Rome, Italy - When one thinks of the Vatican and its art, images of Renaissance masterpieces such as Michelangelo's "Last Judgment" or Raphael's "Stanza Della Segnatura" spring to mind.
The Vatican's classical art collection is regarded among the most valuable in the world. But the Holy See has yet to leave a mark on the contemporary art scene - perhaps emblematic of the Catholic Church's struggles with modernity.
Recently, though, the Vatican announced it will take part in the 2013 Venice Biennale, arguably the most important contemporary art event in the world, and display artwork at a pavilion of its own. The Biennale opened on June 1 and will run until November 24.
According to Cardinal Gianfranco Ravasi, the president of the Vatican's Pontifical Council for Culture, the Church “wants to stimulate dialogue with contemporary culture”.
‘‘This for us is a germ, a seed to return to the hope that there can be even more commissions between churchmen, ecclesial figures and artists - quality contemporary artists,’’ Ravasi told reporters.
Although the works displayed at the pavilion draw inspiration from the Book of Genesis, the artists on display in the Vatican pavilion come from outside the Church, and the Vatican has said they are not even aware of the artists' faith.
"What we have seen with the new pope is an opening to modern audiences. They are trying to start a dialogue that has been missing for a long time between contemporary art and religion."
- Barbara Martusciello, journalist
A group of internationally renowned artists - the Italian multimedia group Studio Azzurro, Czech photographer Josef Koudelka, and Australian-American painter Lawrence Carroll - were commissioned to interpret the Book of Genesis.
Cardinal Ravasi stresses, though, that the works of art on display “will not be liturgical, despite drawing inspiration from religious works".
Creation, uncreation, recreation
The exhibition at the Vatican pavilion is divided into three themes: Creation, Uncreation, and Re-creation. The theme “Creation” was entrusted to Studio Azzurro - a new media collective exploring the links between information technology and art - and their work consists of an interactive video installation.
The theme “Un-Creation” was assigned to Koudelka and comprises 18 photographs he took between 1986 and 2012. Koudelka, who won plaudits as a young photographer as for his photos of the 1968 Soviet crackdown on Czechoslovakia and for his work on Gypsies, deals mostly with social and political issues.
Finally, the theme “Re-Creation” was done by Carroll and is composed of an installation of four wall paintings and a floor piece, as well as lighting. Much of Carroll’s work uses recycled materials and is abstract in nature.
Paolo Baratta, president of the Venice Biennale, says he welcomes the Vatican's participation and hopes that it can create “vaster and more captivating debate on art”.
Yet rebellion and controversy are fundamental elements of contemporary art, and the Venice Biennale is no stranger to themes regarded by the Vatican as blasphemous.
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At the 1990 Venice Biennale, for instance, the Church condemned a piece depicting then-Pope John Paul II and a penis.
In 2001, the same pope was depicted by the Italian artist Maurizio Cattelan as crushed by a meteorite, drawing strong criticism from the Catholic Church.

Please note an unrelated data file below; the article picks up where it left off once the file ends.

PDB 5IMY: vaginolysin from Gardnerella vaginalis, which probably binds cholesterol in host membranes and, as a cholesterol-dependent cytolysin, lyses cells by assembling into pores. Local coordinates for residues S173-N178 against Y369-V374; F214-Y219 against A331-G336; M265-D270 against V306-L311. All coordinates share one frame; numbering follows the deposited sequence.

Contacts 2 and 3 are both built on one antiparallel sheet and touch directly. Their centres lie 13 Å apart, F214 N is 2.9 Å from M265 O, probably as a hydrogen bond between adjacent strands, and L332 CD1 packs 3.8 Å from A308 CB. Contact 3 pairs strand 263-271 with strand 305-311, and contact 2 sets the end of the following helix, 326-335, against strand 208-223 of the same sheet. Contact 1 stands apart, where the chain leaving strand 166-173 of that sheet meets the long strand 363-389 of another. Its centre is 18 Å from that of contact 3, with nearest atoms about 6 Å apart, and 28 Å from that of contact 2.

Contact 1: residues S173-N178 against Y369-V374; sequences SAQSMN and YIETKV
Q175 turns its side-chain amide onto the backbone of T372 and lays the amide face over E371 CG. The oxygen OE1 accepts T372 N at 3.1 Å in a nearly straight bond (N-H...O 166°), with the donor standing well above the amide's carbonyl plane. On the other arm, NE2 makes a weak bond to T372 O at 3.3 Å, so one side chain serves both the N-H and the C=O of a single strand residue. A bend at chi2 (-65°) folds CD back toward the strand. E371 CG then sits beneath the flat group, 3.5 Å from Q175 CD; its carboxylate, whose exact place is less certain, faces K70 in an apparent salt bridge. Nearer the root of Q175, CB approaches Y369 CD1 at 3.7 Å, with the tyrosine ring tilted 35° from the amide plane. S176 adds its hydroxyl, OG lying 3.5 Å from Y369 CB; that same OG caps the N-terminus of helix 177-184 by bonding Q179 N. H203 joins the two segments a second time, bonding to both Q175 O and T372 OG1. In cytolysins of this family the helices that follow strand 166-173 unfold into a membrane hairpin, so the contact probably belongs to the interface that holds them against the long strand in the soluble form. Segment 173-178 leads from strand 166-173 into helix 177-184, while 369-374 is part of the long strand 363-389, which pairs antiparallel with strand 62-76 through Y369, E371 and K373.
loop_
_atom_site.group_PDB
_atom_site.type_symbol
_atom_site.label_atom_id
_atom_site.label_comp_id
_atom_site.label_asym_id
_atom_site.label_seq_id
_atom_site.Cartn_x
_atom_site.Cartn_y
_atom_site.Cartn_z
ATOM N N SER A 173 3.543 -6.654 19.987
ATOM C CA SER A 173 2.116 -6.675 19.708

But Barbara Martusciello, editor-in-chief of the online modern art magazine art a part of cult(ure), does not see an insurmountable conflict between the Church and contemporary art.
“It is true that the Catholic Church promotes values seen by many as very conservative," she says. "However, what we have seen with the new pope is an opening to modern audiences. They are trying to start a dialogue that has been missing for a long time between contemporary art and religion."
She applauds the decision to commission artists from outside of the church, artists whom she describes as being at the forefront of the modern art scene - noting, however, that none of them are women.
The Vatican's foray into the world of modern art comes as the new Pope Francis reaches out to disillusioned Catholics the world over, many of whom are put off by the child abuse scandal, allegations of financial improprieties, and what they see as the Church's old-fashioned values.
While the election of Cardinal Jorge Mario Bergoglio as Pope Francis this March came as a surprise to many, it has now become clear that the new pope is leading the Church's charm offensive to win back the popular support it has lost.
The pope is embracing social media - his Twitter account has 2.5 million followers - and he is eschewing many of the Church's age-old traditions. Unlike previous pontiffs, Pope Francis wears more austere attire, his public appearances are more informal, and he chooses not to use a podium that would place him above the cardinals.
"Art has always been one of the key instruments with which people express spirituality."
- Marco Politi, Vatican analyst
The Vatican's decision to feature its own pavilion at the Venice Biennale fits well within the new pope’s approach.
Marco Politi, one of the foremost Vatican analysts in Italy, has criticised the Holy See on many occasions for its lack of leadership in face of the scandals. He says the church, once a great patron of artists, has lost pace with progress in the art world.
“The church and the modern art are worlds apart. Art has always been one of the key instruments with which people express spirituality," Politi says. "Many people also look for spirituality in art. The decision to feature prominently at the Venice Biennale shows that the Vatican is taking stock of this."